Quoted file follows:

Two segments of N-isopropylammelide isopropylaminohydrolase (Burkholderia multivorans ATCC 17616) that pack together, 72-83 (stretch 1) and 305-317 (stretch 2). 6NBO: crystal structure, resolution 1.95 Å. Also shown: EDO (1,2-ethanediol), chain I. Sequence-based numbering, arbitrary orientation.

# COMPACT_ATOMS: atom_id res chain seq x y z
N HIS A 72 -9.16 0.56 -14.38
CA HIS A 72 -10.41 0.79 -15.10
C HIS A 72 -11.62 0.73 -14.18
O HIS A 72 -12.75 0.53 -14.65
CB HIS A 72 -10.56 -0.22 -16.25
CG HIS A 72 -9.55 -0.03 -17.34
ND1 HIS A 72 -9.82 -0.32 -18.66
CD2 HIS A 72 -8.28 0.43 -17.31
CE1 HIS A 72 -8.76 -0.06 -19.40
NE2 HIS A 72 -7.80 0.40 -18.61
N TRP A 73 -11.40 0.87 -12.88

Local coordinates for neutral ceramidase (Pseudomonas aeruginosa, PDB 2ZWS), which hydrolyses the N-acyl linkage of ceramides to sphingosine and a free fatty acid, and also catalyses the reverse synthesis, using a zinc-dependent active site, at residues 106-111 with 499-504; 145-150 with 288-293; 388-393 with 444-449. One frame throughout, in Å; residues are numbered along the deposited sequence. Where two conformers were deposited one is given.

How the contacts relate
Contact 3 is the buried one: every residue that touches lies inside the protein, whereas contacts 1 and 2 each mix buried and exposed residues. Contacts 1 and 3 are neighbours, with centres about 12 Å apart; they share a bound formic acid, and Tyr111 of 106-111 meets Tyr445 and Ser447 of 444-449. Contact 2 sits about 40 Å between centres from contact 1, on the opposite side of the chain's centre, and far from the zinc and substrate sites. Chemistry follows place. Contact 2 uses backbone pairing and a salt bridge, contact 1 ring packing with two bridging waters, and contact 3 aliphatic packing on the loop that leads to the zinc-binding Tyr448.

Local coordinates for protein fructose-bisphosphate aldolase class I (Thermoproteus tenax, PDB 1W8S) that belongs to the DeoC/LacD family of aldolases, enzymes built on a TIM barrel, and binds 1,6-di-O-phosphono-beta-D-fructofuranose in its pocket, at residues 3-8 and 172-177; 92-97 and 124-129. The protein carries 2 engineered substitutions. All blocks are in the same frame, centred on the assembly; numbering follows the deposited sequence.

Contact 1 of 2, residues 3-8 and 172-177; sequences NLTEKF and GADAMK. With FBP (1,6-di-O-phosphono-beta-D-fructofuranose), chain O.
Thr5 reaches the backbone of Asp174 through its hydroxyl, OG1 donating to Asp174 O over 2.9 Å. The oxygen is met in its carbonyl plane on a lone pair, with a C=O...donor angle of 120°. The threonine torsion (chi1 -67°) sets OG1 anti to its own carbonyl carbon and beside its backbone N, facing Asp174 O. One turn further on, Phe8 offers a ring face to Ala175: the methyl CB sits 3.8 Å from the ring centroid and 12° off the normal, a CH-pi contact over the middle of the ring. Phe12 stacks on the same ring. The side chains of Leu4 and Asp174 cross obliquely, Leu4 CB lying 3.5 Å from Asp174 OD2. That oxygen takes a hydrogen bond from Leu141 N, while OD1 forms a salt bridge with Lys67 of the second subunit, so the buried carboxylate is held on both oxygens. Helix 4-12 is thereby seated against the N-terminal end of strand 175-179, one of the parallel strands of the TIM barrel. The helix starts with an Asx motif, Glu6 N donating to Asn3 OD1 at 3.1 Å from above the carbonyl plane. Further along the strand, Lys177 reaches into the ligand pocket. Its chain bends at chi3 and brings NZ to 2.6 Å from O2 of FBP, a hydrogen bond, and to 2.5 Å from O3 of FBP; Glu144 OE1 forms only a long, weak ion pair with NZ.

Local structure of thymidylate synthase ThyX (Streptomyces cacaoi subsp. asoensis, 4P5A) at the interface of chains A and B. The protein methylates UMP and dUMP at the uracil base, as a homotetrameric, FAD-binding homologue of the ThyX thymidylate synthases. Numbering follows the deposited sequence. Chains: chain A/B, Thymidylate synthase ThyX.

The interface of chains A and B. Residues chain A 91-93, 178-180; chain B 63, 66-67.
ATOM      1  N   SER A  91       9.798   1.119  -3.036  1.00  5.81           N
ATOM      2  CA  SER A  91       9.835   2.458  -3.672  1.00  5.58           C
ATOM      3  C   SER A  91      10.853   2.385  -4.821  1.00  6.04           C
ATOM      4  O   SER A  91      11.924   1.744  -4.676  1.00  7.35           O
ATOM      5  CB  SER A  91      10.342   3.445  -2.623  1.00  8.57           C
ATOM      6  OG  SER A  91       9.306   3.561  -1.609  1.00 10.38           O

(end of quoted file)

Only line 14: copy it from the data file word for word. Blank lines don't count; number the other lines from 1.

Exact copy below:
Local coordinates for neutral ceramidase (Pseudomonas aeruginosa, PDB 2ZWS), which hydrolyses the N-acyl linkage of ceramides to sphingosine and a free fatty acid, and also catalyses the reverse synthesis, using a zinc-dependent active site, at residues 106-111 with 499-504; 145-150 with 288-293; 388-393 with 444-449. One frame throughout, in Å; residues are numbered along the deposited sequence. Where two conformers were deposited one is given.